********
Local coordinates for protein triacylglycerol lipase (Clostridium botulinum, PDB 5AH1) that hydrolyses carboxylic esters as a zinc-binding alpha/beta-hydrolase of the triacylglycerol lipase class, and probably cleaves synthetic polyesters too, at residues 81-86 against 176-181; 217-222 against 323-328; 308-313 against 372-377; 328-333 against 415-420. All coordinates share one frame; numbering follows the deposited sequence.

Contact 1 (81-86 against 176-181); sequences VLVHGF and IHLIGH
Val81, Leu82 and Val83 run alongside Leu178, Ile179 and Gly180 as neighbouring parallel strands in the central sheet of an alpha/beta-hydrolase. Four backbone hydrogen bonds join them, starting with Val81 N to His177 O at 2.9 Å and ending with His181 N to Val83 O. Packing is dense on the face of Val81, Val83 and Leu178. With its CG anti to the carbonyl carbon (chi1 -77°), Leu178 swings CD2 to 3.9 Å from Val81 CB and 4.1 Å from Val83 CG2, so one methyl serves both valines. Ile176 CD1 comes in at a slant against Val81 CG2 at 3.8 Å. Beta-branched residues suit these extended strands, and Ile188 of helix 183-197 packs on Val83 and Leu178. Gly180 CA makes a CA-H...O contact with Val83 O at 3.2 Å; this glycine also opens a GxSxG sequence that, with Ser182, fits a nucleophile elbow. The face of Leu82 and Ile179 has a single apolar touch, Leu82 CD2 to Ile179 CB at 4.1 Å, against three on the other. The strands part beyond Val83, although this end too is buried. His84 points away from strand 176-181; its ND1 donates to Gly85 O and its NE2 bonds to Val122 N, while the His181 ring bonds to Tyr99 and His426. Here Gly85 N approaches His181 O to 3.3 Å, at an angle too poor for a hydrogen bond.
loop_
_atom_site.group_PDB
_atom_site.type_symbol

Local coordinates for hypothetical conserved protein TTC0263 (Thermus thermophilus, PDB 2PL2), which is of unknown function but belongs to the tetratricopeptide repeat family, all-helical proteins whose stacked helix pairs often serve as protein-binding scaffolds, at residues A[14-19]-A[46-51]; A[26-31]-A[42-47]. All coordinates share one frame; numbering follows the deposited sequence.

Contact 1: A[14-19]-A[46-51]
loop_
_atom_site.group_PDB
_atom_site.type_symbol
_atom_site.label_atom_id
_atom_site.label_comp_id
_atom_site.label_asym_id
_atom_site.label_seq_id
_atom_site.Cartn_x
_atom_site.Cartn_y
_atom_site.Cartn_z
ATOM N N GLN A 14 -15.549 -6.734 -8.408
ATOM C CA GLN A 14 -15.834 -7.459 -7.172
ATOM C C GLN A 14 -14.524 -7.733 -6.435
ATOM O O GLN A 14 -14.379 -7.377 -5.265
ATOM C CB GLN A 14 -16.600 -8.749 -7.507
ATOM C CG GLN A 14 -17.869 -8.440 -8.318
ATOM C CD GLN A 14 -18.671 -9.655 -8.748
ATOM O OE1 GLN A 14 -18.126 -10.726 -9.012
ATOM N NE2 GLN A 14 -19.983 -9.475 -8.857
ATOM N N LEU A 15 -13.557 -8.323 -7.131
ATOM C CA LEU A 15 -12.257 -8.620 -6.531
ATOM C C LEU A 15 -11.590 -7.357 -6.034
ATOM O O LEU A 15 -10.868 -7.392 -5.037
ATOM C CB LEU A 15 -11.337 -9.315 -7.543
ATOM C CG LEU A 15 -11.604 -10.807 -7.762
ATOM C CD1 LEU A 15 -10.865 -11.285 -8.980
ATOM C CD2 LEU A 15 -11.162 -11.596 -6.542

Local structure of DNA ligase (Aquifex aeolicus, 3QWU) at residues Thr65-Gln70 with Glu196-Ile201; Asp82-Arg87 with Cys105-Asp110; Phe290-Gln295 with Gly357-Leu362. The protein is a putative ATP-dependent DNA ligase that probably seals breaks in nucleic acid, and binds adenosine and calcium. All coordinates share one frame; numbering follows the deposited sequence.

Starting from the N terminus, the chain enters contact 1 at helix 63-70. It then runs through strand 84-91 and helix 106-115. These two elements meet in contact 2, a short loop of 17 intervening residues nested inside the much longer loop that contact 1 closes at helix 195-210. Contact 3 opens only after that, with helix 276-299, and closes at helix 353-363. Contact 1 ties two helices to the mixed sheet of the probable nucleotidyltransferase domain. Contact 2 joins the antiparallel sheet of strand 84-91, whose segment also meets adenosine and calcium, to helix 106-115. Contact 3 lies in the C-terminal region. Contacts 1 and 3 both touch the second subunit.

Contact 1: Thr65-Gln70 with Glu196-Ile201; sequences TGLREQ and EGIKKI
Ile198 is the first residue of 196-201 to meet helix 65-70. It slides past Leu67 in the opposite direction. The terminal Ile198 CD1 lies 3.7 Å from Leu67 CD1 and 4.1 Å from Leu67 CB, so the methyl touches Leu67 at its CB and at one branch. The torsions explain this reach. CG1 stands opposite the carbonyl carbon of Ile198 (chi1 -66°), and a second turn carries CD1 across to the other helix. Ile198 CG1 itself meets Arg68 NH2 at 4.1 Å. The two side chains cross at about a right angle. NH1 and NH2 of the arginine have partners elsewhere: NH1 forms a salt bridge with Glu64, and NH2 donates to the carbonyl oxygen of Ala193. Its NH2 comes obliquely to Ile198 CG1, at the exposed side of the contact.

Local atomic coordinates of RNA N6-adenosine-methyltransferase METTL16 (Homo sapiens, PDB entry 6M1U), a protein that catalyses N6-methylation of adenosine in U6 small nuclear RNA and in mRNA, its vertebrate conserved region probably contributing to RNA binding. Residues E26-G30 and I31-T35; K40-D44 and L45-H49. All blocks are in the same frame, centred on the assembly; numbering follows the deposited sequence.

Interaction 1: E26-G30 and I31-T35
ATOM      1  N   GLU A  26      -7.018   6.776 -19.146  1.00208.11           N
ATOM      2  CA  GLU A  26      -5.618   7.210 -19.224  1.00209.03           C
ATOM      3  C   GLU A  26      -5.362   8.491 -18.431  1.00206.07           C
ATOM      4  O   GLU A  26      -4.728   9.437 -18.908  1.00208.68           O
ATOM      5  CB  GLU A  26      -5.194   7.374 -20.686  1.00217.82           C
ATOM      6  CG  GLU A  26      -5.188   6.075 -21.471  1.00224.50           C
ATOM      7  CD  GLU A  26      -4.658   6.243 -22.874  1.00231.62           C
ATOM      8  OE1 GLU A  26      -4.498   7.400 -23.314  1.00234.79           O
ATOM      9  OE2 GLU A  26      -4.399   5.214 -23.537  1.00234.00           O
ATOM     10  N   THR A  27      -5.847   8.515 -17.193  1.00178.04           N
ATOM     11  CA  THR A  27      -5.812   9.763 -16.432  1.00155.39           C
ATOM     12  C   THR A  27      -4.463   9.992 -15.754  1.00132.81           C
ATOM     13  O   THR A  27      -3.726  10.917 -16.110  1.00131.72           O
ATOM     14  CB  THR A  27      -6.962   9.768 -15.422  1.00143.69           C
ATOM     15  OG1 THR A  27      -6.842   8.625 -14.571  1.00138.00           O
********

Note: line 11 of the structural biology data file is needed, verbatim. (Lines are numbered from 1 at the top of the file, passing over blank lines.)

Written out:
_atom_site.type_symbol